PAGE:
Dan Petroski

Dan Petroski is the winemaker at Larkmead Vineyards, an historic estate in the Napa Valley, and the founder and owner of Massican, one of the few Napa wineries to focus on top-notch white wines exclusively. Dan was born and raised in New York, and went to Columbia University to study history and play college football. He is a self-taught winemaker and is at the forefront of the climate crisis discussion in Napa Valley.

 Karen MacNeil interviewed Dan Petroski for WineSpeed in September 2019.


Karen MacNeil: What was your first job in the wine industry?

Dan Petroski: My first job was a stage at Valle dell’Acate winery in Sicily. I moved there in June of 2005 and worked with the family who managed half of its vineyard holdings. I spent three days per week over the course of a full year with the father and son team who managed that aspect of the business. Our busiest time was harvest, of course.


KM: What do you love most about working with grapes?

DP: I am fortunate to spend a fair amount of time these days working with passionate and talented farmers from Larkmead’s in-house viticulture team as well as the seven growers who farm the different Massican varieties. Their passion for grape growing is infectious.  Some of these vineyards have been handed down from generation to generation.  That not only gives me a lot of pride and inspiration, but also a great deal of anxiety not to screw it up!


KM: Larkmead is a very important historic winery. What are the wines like?

DP: Grape growing and the winemaking at Larkmead date back to the 1800s, but during the second half of the 20th century under the Solari-Baker ownership, the vines were farmed for other winery clients.  Today 50% of the grape production is still farmed for other winery clients.  Winemaking began again in 1997, so Larkmead can be considered a fairly young winery. It rode the wave of the popular modern style of Napa Valley wines in the aughts, but with the re-development of large swaths of the vineyard, and the new production facility built in 2005 and expanded in 2013, we have taken the opportunity to reflect on what we believe to be a truly special vineyard. The wines that are currently released and soon to be released (2016-2019) are what we believe to be the most authentic expression of Larkmead Vineyards—wines with balanced fruit, floral, savory notes, and powerful tannins, but with freshness and agility on the palate; and 14% alcohol.  So: leaning more toward the classical side of Napa Valley.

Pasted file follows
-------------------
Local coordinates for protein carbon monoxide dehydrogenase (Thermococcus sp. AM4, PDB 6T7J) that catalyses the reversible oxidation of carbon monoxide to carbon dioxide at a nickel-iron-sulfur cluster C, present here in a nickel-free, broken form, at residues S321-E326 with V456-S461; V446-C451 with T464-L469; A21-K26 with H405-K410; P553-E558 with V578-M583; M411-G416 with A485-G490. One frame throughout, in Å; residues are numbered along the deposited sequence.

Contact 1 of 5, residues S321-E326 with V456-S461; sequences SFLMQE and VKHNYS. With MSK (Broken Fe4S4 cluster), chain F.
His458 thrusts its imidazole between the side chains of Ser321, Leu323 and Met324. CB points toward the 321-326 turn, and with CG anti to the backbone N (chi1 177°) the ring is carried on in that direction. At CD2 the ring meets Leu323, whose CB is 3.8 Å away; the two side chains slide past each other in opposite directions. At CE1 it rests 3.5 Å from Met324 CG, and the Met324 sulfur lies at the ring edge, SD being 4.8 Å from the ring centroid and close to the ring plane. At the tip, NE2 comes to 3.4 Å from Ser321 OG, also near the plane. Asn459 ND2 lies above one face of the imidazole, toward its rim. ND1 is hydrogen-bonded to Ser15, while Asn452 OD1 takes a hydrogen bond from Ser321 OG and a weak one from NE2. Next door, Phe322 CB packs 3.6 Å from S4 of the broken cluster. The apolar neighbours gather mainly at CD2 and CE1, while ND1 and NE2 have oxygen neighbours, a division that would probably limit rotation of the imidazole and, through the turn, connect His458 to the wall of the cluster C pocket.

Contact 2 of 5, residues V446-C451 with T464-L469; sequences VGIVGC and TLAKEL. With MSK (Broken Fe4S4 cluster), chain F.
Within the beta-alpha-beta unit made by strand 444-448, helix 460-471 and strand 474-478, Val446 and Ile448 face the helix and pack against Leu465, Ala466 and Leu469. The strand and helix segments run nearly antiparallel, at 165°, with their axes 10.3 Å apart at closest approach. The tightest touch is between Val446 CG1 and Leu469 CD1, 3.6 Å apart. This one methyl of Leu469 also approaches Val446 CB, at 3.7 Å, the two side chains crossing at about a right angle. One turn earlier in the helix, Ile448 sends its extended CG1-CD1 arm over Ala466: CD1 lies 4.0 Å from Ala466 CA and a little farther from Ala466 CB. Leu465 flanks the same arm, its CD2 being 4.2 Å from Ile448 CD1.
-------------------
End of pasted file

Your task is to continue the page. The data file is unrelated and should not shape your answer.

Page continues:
KM: Why did you name your own brand Massican?

DP: Massican is named after the southern Italian mountain range (Monte Massico) where my great-grandparents were born. Their grand-daughter, my mother, is Annia – the name of Massican’s flagship wine.


KM: What is your favorite white wine (besides any white from Massican)?

DP: This is a tough one as Massican is inspired by the white wines of Friuli, but like most wine-loving folk, I would be remiss if I didn’t say white Burgundy. But quietly behind closed doors, you will always find me drinking Sancerre.


“I would be remiss if I didn’t say white Burgundy [is my favorite wine]. But quietly behind closed doors, you will always find me drinking Sancerre.”


KM: In addition to wine, what’s your other favorite beverage?

DP: I find the aromatics of New England-style IPA beers to be intoxicating, but first you’ll always see me drink a Martini, for the same reason as above—the aromas of gin are a perfume unto itself.


KM: Did you have a mentor? Tell us about her/him.

DP: I have had many, whether they all know it or not, I am not certain.  I have been fortunate to surround myself with good people from my corporate career to my winemaking career.  I have been able to glean certain aspects of their characters and successes and use those to help shape my professional life. But from a winemaking perspective, without a doubt, it was Andy Smith, who hired me at DuMOL and Larkmead, from whom I learned the most. Andy is a quiet and disciplined winemaker and probably one of the best at seeing a complete wine before he even harvests his first grape.


KM: You played football in college. Is a wine team like a sports team in any way?

DP: From a cellar perspective that is a hard question to answer because I worked alone at Larkmead from 2007 to 2016 when I hired an assistant winemaker, and to this day Massican is still a one-man show. However, I would say that the closest comparison to sports comes during harvest. The repetition of winemaking activities during harvest is no different than the two and three-a-day football practices during the pre-season.


KM: Is wine good for a culture, for a society?

DP: I have a minor in ancient Greek and Roman history from college; so, I feel comfortable in saying that a lot of the world’s great ideas came from the bottom of a cup of wine at a Greek symposium or two.


KM: Besides Napa Valley. What other wine region inspires you the most and why?

DP: Bordeaux. There are wines from around the world that I have had the good fortune of consuming in my life – wines that get me out of bed every day and inspire me to make better wine.  But at the end of the day, the wines that haunt me the most have been made in Bordeaux.


KM: Tell us something about you that would surprise most people to learn.

DP: I can’t swim.



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